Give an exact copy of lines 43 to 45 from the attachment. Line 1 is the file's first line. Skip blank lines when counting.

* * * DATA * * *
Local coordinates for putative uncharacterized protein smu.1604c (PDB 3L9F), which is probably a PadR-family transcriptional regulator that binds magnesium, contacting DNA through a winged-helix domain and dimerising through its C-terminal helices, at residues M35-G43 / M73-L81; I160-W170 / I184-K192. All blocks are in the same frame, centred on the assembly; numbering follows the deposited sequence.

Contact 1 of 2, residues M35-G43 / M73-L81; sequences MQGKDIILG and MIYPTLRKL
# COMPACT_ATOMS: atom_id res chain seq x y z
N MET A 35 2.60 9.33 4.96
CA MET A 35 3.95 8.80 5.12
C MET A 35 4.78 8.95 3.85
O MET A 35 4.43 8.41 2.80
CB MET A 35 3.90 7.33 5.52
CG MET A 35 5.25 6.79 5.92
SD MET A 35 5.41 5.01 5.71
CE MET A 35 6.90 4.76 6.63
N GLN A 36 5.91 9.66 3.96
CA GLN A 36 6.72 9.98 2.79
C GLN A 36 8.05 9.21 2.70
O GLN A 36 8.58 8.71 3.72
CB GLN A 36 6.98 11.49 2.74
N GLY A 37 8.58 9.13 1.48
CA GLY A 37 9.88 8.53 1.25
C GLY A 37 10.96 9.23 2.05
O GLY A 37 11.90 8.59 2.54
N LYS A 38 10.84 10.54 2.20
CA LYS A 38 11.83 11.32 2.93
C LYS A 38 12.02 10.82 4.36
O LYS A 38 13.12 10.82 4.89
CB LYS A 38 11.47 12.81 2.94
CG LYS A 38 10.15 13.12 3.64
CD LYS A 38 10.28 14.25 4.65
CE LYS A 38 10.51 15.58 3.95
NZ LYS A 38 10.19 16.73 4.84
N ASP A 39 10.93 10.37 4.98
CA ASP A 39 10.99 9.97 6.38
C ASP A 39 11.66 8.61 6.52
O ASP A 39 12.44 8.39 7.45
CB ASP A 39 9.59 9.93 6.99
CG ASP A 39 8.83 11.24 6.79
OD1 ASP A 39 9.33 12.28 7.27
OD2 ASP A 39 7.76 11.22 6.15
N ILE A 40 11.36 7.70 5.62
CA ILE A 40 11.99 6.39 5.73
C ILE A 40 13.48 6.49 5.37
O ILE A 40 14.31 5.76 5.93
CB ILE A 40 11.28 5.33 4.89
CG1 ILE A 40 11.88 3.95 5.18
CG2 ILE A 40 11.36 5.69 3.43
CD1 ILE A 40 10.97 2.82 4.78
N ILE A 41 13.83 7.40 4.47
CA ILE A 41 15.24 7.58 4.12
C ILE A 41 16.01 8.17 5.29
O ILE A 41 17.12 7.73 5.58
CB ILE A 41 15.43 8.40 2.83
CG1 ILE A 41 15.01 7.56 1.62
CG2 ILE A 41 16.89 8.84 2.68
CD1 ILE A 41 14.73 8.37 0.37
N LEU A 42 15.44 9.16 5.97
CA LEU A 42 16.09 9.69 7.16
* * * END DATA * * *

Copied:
CG1 ILE A 40 11.88 3.95 5.18
CG2 ILE A 40 11.36 5.69 3.43
CD1 ILE A 40 10.97 2.82 4.78